Colin Berry’s Latest and Greatest. Is it Enough?

September 3, 2015 2 comments

Is a high energy laser beam really needed to model the Turin Shroud? Maybe those Italians should have tried pizza ingredients first, and a hot oven…

clip_image001Sometimes, you need to wait for Colin Berry to finish adding bits and pieces to his postings. When things settle down,  it is easier to report on them. Colin seems to have done so now. It is time to look at his latest and greatest technique for creating an image that may or may not be like the image on the shroud:

“It’s a distillation of some 40 months and more of virtually non-stop effort since Dec 2011 to ‘model’ the ‘enigmatic’ TS body image,” he tells us.

He goes on:

It would have been nice to use a real human subject instead of the plastic toy The technique lends itself to scaling up, and leaves the volunteer (?)  unharmed, except for a coating of vegetable  oil and plain white flour (most of that being imprinted onto linen, leaving less to be showered off).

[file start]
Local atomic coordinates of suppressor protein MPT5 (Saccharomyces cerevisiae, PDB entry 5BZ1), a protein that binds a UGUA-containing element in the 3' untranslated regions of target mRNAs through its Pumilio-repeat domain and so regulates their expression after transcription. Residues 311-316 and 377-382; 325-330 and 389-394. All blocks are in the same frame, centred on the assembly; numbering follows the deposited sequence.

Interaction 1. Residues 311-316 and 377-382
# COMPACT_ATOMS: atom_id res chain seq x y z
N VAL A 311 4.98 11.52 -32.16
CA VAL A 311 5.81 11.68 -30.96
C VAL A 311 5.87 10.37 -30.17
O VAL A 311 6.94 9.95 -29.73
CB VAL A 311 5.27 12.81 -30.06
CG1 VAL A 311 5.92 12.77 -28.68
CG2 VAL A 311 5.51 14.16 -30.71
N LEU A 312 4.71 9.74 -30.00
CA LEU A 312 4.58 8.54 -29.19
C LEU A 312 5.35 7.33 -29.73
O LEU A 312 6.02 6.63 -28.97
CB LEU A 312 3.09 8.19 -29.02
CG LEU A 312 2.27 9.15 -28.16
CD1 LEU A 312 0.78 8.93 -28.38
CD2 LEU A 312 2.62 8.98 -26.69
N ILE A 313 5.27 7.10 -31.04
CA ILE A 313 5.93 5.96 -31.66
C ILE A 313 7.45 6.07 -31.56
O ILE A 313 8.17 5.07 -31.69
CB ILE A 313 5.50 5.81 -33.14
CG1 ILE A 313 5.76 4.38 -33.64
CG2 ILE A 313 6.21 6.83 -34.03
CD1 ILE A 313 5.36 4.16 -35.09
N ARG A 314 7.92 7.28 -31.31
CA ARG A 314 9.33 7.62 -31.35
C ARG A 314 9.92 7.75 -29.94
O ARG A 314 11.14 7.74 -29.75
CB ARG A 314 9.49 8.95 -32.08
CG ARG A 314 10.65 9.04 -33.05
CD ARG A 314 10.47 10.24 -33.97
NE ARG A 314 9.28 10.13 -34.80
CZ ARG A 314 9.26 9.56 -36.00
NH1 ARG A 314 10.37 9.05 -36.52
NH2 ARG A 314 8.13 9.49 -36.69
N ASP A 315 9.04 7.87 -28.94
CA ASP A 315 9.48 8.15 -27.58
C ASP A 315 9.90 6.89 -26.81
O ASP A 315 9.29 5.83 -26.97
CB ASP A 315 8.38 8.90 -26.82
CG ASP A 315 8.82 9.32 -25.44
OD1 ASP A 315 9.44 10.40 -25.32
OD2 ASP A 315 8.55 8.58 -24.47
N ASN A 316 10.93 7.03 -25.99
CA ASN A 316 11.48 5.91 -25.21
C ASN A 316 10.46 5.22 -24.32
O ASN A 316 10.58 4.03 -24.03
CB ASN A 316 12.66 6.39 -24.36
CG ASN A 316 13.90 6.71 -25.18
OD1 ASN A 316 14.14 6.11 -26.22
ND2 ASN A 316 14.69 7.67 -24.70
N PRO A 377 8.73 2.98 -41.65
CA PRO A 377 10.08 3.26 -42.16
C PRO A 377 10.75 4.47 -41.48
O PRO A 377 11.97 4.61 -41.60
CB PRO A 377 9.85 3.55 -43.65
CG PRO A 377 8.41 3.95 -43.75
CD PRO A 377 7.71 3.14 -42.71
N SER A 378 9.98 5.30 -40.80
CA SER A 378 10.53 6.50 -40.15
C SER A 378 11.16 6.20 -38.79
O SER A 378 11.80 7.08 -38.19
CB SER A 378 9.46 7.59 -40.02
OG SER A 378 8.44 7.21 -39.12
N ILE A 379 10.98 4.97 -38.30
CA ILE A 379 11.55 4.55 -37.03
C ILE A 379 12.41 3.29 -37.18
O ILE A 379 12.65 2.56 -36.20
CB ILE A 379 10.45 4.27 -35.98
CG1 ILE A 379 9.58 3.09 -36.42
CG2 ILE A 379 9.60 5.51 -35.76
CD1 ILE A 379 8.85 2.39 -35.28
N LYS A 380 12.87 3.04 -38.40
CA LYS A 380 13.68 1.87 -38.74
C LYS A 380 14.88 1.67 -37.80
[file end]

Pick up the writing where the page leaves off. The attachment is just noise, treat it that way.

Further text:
Alas. I do not have a 4m x 1m length of linen, and even if I  did, one suspects the sourpuss contingent of sindonology would waste no time in telling me it had to be herringbone weave, centuries or millennia old, traditionally-bleached, lacking modern-day optical brighteners etc etc etc ad infinitum, ad nauseam. Nope. This science bod is content to model the TS characteristics, showing that no fancy gee whizz 20th/21st century technology is needed, certainly not pulses of intense uv rays  from excimer lasers or neutrons from rock-crushing tectonic activity etc.(the sort of things that could theoretically have affected a particular linen shrouds in a 1st century rock tomb we are solemnly assured).

No real argument there. I don’t know, however, if it is scalable. It seems that it would be. And I don’t know enough about chemistry or the science of images to weigh in on the issue of bleaching “etc etc etc ad infinitum, ad nauseam.”